'Dayaka Visakha, in this holy order of the Buddha the untaught ordinary ignorant worlding (Puthujjana) who is not in the habit of approaching the Ariya (The accomplished one), is not conversant with the Ariya Dhamma and is discordant to the Ariya Doctrine (Truth); I Secondly, he does not want to approach the virtuous or Holy man, and is not conversant with his sermons, is discordant to them, and as such he looks upon, takes, and misconstrues Rupa (corporeality) as Atta or Ego, and that Atta has Rupa; there is Atta, or Ego in Rupa; Rupa has Atta or Ego.'

In the same manner Vedana is looked upon, Sanna is looked upon, Sankhara is looked upon, Vinnana is looked upon, taken for, misconstrued as Atta or Ego, etc. etc. and that Vinnana has Atta or Ego; there is Atta or Ego in Vinnana; Atta or Ego which has Vinnana.

'Dayaka Visakha, it is, just like the one who is unable to differentiate the burning fire from the flame and takes the flame for burning fire. Similarly the ignorant and untaught worldling who is not in the habit of hearing the preaching of Dhamma and not conversant with it, looks upon, takes for, believes and misconstrues Rupa (matter or corporeality) as

I or Ego,
Vedana as I or Ego,
Sanna as I or Ego,
Sankhara as I or Ego,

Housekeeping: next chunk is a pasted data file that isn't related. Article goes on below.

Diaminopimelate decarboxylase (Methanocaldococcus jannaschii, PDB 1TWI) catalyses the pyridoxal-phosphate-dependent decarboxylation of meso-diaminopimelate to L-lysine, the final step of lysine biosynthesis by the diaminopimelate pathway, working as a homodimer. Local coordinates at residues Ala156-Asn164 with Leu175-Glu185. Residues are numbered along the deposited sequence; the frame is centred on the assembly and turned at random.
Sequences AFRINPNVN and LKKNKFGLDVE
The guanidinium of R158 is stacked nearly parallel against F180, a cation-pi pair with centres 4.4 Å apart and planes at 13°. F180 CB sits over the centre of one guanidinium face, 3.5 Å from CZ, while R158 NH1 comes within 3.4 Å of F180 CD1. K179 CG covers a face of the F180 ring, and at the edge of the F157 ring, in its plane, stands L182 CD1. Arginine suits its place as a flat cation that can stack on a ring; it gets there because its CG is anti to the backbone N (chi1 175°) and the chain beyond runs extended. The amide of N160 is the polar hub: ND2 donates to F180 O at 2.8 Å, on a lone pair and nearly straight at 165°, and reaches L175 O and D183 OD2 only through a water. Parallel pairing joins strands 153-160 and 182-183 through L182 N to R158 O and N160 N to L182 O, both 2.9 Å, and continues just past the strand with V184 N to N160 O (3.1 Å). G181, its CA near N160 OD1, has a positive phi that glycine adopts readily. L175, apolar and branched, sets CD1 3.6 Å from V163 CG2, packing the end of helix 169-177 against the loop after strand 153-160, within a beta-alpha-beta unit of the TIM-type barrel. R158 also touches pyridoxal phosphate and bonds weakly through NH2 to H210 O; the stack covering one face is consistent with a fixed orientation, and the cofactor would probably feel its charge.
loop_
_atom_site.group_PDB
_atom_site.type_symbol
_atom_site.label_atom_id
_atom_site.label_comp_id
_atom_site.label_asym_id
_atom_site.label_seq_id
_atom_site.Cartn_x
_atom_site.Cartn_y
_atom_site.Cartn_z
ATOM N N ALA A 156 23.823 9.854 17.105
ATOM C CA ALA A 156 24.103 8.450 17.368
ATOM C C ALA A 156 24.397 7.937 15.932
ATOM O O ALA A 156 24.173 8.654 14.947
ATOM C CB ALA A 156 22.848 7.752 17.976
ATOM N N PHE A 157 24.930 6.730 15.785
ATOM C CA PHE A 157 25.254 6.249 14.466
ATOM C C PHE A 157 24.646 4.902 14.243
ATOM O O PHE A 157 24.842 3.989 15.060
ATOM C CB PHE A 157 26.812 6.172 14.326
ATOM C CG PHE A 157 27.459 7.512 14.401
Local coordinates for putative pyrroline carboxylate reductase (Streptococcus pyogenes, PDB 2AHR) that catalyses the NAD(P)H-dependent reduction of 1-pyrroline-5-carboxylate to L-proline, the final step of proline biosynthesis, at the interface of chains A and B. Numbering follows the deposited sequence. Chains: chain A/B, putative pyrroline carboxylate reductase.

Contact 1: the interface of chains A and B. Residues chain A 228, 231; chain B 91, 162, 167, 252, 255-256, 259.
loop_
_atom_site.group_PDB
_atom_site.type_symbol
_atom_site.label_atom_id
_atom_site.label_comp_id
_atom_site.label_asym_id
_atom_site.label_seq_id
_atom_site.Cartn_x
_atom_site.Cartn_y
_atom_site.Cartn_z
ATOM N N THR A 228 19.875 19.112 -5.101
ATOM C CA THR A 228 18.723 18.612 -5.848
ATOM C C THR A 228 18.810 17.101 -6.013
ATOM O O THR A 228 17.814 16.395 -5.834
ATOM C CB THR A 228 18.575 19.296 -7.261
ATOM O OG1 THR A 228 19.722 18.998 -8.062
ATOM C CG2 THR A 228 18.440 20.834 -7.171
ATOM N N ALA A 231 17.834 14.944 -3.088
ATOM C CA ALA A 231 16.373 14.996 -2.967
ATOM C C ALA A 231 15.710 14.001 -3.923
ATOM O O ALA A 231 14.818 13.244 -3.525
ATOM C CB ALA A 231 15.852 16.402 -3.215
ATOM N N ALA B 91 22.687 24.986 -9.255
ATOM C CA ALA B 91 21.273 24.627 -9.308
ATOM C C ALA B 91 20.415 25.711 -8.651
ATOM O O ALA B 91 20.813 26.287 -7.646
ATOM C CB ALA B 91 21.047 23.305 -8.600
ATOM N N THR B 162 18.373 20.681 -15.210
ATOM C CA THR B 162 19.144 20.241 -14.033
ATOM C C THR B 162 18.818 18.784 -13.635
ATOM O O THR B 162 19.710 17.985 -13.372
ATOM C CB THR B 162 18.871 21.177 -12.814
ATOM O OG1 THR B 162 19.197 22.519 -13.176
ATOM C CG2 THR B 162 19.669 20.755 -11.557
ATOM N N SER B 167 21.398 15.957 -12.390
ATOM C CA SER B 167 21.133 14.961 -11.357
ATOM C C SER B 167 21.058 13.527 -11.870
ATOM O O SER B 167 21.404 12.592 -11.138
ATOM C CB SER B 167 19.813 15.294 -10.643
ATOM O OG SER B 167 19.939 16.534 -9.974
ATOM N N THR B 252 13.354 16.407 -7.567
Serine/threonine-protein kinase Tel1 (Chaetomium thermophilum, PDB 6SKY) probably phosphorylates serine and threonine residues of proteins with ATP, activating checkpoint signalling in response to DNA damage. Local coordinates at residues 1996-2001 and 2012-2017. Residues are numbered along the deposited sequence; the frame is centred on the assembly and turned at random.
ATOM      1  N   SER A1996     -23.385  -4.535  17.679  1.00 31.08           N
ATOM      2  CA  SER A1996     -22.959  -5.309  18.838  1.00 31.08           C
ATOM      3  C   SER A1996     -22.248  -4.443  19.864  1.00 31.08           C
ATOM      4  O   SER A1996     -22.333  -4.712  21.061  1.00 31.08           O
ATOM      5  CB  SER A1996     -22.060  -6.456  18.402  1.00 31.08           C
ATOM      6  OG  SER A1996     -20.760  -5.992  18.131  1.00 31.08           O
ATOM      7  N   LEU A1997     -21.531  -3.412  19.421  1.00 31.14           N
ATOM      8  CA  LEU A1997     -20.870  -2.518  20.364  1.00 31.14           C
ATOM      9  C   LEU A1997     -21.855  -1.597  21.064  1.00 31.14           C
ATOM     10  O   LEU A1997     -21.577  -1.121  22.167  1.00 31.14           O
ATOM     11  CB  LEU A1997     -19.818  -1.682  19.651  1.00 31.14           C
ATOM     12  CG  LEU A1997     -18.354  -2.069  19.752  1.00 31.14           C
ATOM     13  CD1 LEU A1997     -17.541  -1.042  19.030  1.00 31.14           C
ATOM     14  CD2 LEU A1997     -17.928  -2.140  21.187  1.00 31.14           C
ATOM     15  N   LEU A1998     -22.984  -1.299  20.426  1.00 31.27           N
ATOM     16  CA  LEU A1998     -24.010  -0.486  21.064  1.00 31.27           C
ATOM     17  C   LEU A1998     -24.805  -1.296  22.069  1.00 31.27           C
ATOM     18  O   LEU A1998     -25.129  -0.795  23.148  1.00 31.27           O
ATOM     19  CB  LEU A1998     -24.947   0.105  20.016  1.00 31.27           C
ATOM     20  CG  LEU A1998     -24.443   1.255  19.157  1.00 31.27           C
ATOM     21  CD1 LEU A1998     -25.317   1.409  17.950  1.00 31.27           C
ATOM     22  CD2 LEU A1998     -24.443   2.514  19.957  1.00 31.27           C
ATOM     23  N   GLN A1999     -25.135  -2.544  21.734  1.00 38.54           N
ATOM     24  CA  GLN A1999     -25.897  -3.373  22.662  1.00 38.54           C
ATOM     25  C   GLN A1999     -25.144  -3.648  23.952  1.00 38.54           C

Vinnana as I or Ego.

This is how Sakkaya Ditthi arises.'


Yamaka Sutta
Samyutta Nikaya

While the Buddha was residing at the Jetavana monastery, it occurred to a certain monk named Yamaka that when an Arahat died nothing happened, but disappeared and sank into oblivion. He understood and believed in this way and he accordingly spread his belief among the monks.

On hearing what he said, the other monks admonished him not to tell what the Buddha did not teach and anything against the doctrine. Yamaka was stubborn and continued spreading his incongruous and profane view which is against the teaching of the Great Teacher. All the other monks being unable to stop him from spreading that blasphemous doctrine went and reported to the Maha Thera Sariputta.

Whereupon the Maha Thera out off great compassion went to Yamaka’s place and asked whether it was true that he spread such views as are against the teachings of the Buddha. When he admitted the truth of it, the Maha Thera asked, 'O Yamaka, is it true that you are harbouring the wrong view that when an Arahat died nothing happened but simply disappeared and sank into oblivion.'

Yamaka replied in the affirmative. Then Maha Thera again asked, 'O Yamaka, what do you consider this? You may give answer as you please

'Is Rupa enduring everlasting and permanent?'

No. Venerable, Sir.'